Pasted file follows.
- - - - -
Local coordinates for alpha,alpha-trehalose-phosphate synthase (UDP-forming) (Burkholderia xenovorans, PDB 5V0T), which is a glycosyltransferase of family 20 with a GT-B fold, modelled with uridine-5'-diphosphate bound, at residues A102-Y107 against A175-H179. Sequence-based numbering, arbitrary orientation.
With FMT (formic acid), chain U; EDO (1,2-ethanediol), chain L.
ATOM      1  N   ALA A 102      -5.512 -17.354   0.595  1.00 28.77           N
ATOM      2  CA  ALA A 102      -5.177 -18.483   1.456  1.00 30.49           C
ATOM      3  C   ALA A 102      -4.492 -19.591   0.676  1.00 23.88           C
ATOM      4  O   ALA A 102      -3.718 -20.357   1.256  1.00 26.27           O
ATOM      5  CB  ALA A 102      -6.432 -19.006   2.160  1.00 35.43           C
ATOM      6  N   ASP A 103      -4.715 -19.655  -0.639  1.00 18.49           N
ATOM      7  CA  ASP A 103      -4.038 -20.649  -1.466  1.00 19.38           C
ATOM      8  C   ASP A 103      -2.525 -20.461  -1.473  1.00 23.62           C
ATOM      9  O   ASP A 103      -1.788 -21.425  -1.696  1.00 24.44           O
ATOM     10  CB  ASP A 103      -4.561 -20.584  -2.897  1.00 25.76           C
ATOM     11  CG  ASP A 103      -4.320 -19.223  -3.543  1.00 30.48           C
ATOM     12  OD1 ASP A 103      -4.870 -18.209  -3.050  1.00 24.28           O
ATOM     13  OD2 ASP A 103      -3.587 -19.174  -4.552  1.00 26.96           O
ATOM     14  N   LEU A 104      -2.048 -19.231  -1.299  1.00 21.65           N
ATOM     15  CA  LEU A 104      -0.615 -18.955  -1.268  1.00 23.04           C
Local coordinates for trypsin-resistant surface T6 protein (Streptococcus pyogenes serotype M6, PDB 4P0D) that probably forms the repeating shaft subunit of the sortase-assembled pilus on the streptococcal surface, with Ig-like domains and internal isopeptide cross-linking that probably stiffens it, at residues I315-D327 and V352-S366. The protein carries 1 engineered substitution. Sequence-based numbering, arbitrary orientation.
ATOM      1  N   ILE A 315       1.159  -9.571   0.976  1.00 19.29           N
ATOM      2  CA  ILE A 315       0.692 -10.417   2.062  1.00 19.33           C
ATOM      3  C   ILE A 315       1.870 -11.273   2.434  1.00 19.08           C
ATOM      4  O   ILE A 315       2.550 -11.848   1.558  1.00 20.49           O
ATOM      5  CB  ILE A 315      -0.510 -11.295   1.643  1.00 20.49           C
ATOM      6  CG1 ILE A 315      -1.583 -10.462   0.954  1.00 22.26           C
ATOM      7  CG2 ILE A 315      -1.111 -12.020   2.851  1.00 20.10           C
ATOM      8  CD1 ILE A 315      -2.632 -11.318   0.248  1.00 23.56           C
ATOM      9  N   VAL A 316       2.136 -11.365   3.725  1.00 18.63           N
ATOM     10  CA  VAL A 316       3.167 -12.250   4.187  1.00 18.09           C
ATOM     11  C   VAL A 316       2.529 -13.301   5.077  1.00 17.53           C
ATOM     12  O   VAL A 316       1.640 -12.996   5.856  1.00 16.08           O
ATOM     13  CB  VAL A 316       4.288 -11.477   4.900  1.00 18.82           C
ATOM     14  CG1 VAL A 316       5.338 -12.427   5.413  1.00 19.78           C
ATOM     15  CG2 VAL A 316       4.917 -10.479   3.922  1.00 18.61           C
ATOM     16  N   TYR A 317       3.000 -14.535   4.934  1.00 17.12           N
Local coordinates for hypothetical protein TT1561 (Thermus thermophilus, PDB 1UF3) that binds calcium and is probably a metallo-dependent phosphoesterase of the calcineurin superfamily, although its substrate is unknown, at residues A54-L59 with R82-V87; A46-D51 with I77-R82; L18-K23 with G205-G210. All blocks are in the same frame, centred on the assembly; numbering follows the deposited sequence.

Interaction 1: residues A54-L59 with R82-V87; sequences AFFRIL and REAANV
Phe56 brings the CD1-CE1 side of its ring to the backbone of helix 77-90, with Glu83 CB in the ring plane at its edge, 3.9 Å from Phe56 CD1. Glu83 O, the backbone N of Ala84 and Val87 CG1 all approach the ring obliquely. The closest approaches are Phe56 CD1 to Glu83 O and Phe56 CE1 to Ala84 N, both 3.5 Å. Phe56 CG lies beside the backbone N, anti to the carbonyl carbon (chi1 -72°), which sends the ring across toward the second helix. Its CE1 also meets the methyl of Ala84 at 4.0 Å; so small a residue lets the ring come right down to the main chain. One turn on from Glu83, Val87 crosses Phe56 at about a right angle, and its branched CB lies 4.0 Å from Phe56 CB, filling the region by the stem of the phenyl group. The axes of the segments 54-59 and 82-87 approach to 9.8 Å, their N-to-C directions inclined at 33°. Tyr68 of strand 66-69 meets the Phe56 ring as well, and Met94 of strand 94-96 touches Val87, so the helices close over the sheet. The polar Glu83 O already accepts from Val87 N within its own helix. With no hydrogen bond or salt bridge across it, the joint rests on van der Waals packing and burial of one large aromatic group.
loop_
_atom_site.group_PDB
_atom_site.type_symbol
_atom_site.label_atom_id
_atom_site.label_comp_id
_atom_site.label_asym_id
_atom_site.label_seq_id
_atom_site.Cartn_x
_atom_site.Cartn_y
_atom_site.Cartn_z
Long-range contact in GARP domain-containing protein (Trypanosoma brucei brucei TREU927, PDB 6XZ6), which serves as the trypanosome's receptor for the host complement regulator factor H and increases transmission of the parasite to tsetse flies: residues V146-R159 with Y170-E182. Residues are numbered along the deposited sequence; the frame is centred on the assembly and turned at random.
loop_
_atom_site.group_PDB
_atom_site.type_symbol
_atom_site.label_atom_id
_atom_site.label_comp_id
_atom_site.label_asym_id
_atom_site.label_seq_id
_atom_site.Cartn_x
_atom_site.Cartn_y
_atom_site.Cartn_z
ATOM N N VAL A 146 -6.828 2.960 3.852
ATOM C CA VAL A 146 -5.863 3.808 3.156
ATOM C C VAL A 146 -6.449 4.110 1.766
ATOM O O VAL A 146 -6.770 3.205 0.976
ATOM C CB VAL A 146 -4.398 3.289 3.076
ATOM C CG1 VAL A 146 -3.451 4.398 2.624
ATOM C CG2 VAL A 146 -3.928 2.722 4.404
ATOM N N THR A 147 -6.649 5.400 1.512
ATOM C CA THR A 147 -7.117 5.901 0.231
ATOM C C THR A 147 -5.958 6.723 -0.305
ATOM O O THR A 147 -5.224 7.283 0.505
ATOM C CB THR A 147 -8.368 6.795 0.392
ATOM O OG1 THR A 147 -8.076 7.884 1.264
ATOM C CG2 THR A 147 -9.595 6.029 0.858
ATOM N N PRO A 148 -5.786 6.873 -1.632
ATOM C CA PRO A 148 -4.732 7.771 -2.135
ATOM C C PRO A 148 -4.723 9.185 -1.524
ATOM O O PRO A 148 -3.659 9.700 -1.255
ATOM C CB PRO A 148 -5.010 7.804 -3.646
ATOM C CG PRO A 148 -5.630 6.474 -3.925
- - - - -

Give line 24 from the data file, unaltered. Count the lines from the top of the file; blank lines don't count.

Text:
ATOM      6  CG1 ILE A 315      -1.583 -10.462   0.954  1.00 22.26           C